Actually, every parent hopes that their children will enter a famous school, but the amount of students that really can enter is too small. According to Maths students, it’s not what school you go to but what major you choose. If a high school student can get into Yale’s history department, after graduation he’ll become a teacher and earn $50,000… but if he went to UCLA’s math department, he’ll be able to get a salary of $70,000. In this case, I think the parents will let their child study at UCLA. The answer is not hard.
As for “Chinese mothers,” I think the real debate is do we dare let children help themselves early, and not have our lifetime’s role become that of “mother hen?” Many Chinese high school students may agree with their white friends’ views of “Chinese mothers,” but actually during that high school stage, their independent spirit has been quietly forming. Otherwise, why would these high schoolers who went on to college feel the need to go to one far away from their parents? Because they are finally liberated and no longer need to hear the “gu gu” sounds of their old mother hen.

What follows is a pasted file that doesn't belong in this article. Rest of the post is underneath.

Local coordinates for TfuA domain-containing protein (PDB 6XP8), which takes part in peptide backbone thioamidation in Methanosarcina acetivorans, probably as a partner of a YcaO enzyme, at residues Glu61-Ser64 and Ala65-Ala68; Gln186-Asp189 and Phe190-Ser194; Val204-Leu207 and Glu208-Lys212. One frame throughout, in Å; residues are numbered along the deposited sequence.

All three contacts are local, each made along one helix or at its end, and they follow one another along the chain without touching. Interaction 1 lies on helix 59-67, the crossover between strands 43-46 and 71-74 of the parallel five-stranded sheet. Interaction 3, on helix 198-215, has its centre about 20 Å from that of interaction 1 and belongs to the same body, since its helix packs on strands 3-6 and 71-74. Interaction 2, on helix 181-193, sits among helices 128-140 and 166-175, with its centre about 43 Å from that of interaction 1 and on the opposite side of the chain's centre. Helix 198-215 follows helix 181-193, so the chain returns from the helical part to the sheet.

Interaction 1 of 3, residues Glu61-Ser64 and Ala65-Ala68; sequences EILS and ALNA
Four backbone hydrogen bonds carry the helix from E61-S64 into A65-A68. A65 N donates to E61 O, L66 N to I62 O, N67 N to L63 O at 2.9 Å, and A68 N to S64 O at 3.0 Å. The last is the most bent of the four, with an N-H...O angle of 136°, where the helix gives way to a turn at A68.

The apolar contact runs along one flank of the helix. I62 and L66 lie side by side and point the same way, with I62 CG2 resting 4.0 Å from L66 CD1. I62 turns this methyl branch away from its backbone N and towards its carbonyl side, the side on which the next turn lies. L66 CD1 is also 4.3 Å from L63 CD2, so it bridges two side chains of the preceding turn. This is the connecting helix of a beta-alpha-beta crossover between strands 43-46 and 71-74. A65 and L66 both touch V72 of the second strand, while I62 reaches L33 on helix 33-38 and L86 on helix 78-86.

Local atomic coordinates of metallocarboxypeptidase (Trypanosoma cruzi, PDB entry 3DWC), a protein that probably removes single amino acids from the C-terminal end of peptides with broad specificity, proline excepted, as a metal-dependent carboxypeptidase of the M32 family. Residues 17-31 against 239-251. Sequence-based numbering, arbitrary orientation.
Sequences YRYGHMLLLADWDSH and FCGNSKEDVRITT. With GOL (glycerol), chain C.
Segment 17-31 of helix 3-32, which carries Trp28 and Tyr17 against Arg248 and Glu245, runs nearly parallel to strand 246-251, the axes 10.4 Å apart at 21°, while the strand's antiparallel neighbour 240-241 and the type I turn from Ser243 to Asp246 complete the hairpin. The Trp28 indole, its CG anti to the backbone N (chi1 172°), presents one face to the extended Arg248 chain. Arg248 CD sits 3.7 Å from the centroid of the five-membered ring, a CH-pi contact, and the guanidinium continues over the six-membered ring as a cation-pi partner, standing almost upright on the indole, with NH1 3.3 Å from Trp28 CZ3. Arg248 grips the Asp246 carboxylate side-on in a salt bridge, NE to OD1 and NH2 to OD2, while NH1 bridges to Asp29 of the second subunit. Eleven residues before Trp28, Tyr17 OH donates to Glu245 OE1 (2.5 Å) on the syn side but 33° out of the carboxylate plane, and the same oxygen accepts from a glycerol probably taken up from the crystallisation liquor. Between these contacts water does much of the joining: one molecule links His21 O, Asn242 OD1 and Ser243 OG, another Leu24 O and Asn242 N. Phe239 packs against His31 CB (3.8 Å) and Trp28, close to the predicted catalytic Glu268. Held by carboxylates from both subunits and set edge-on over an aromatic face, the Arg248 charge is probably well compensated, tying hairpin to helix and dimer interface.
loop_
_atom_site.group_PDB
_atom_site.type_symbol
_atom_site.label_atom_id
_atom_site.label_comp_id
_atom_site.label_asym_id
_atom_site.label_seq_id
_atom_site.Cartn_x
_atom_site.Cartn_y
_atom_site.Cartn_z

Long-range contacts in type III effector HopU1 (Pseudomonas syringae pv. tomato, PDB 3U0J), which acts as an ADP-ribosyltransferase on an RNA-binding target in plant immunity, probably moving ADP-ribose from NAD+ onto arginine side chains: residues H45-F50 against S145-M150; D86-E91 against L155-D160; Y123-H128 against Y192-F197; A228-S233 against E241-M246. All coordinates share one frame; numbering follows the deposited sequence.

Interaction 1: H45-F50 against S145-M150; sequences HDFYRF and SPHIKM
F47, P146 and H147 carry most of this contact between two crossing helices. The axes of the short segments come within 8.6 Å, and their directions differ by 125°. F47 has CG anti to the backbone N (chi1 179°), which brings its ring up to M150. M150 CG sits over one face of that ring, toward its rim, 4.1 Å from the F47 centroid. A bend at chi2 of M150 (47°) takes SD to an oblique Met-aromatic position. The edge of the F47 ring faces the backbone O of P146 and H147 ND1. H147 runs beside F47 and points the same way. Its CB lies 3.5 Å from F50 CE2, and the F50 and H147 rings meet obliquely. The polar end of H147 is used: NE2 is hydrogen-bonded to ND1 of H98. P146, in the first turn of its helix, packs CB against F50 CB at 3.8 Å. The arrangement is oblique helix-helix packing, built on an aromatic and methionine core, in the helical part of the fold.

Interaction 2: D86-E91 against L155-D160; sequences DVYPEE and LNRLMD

Interestingly enough, while the reaction in the comments section of her blog were mostly supportive – lots of which went along the lines of “Chinese mothers are the BEST mothers” or “the Chinese way produces the best children” – the reaction by certain media outlets were more cautious.
Perhaps the stance was because of the ever increasing amounts of student suicides in the country – an evening newspaper that published excerpts of the blog post also warned that “blind comparisons harm children.”
One Shanghai Jiaotong University associate professor recalled how a student had come to him begging for help, asking, “Teacher, what measures can be taken so that I’m no longer inferior to others? Help me!” While he wasn’t a bad student, his inability to be first in the class continued to erode his self esteem, Professor Liu Ye Ping said. Liu worried that it wasn’t an isolated case and students would only suffer more and more as making blind comparisons become ingrained habit.
Various experts and doctors around Shanghai warned that while there was no need to demonize their efforts, Chinese mothers needed to set realistic goals and understand that every child has unique abilities and interests.
Photo by fateless gypsy